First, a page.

Good & Not-So-Good Reactions as Tim Cook Unveils Apple’s New Toys

The response to Apple releases has been mixed. Some wanted to go broke buying everything, some others had a big laugh

Updated
World
2 min read
Apple Inc CEO Tim Cook at the event. (The photo has been altered by The Quint)

On Wednesday night, Apple unveiled a series of “innovations”to its phone, tablet and watch. The reactions so far have been mixed.

The new TV set top box that responds to voice commands and fresh iPhones that sense the pressure of a finger tap underwhelmed many social media commenters and investors.

The new 6S and 6S Plus versions of the iPhone, Apple’s biggest money maker, are the same size as the previous versions but come with a better camera, faster chips, new colors and the force-sensitive “3D Touch”.

Apple CEO Tim Cook also brought on stage an executive from onetime arch rival Microsoft Corp to illustrate the business-friendly credentials of a big new iPad, the Pro.

Apple shares have lost an average of 0.4 per cent on the day of iPhone announcements over the past three years, according to BTIG Research data.

People love to hate Apple announcements because the expectations are so high and they can never clear that bar.
– Kevin Landis, Portfolio Manager, Firsthand Technology Opportunities

Twitter Remains Vibrant as Ever

While most Twitter users seemed impressed by the revamped Apple TV, the product launch triggered a few jokes. Some others were completely disappointed.

To be fair, there were a few who REALLY wanted to get ‘em all.

The ‘Pencil’ Takes the Cake

The new iPad has an optional $99 stylus, called the “Pencil”, which amused many on social media: in 2007 Apple then-CEO Steve Jobs told a tech conference, “Yeah, nobody wants a stylus.”

Nearly 20 per cent of US broadband households already own at least one media player that streams content from the Internet, according to research firm Parks Associates.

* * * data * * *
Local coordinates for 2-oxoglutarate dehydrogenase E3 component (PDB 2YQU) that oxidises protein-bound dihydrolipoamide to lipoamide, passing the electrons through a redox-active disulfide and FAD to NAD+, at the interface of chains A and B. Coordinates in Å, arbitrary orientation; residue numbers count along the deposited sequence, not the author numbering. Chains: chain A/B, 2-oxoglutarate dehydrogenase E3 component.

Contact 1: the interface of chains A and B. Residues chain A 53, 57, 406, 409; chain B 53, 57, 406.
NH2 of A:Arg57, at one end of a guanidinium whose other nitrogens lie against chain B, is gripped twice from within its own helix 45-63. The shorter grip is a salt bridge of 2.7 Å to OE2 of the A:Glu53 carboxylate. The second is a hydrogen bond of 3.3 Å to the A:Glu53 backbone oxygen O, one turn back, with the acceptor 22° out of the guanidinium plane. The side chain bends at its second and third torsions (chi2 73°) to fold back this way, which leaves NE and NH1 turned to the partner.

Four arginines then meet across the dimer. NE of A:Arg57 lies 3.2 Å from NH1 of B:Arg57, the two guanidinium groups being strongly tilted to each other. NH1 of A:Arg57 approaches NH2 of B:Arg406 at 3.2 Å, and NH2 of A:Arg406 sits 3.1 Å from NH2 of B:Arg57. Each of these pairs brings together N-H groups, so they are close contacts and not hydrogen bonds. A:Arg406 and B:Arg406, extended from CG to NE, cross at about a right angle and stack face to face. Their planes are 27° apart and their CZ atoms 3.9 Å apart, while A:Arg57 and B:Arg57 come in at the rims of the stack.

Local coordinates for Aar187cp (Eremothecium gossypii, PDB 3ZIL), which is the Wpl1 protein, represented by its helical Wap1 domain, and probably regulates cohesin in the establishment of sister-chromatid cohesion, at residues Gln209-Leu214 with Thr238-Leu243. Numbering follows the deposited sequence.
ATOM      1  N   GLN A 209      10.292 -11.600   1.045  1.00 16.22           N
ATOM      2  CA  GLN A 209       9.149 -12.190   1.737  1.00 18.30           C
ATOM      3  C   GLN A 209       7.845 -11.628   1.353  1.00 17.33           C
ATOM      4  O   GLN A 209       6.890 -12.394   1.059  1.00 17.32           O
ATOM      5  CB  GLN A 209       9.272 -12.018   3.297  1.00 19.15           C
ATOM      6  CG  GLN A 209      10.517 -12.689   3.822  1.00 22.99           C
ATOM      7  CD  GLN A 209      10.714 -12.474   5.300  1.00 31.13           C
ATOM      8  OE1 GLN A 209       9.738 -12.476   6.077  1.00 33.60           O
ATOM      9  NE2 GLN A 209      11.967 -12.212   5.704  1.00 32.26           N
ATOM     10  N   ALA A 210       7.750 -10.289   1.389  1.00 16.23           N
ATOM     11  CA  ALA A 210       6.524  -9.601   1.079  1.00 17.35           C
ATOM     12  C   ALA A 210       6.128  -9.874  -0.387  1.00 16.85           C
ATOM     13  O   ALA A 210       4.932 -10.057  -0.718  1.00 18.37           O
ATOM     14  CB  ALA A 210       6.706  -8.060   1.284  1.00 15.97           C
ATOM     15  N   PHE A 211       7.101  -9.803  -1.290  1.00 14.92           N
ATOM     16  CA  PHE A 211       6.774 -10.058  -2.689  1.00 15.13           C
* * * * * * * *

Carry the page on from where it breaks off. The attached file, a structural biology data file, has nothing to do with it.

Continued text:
Kevin Landis, portfolio manager of Firsthand Technology Opportunities fund, said that while he liked the updated TV product “the numbers are so small that they won’t move the needle because the iPhone is such a big business now.”

Cook began by talking about the Apple Watch. He said Apple is working with French luxury goods maker Hermes on a new watch collection, and Facebook Messenger is coming to the device.

Dave Meier, who works on several portfolios at Motley Fool Funds, said that the addition of a stylus and keyboard to the iPad Pro, which starts at $799, could lead to a “refresh cycle” that would lift incremental sales.

He was “impressed with the gumption” to bring Microsoft executives to demonstrate Office products on the new iPad, he said.

This says that the Surface might be dead and Microsoft understands that they are very good at productivity but not at hardware.
– Dave Meier, Portfolio Manager, Motley Fool Funds

It’s getting harder and harder for Apple to compete against itself.
– Bob O’Donnell, Analyst at TECHnalysis Research

Fortunately for Apple, most consumers buy smartphones under a two-year upgrade cycle, meaning the company will still likely scoop up a lot of sales, said analyst Patrick Moorhead of Moor Insights & Strategy.

The key point of reference is not how the new phone compares to the iPhone 6, it’s how it compares to the iPhone 5s.
– Patrick Moorhead, Analyst at Moor Insights & Strategy

(With inputs from Reuters)

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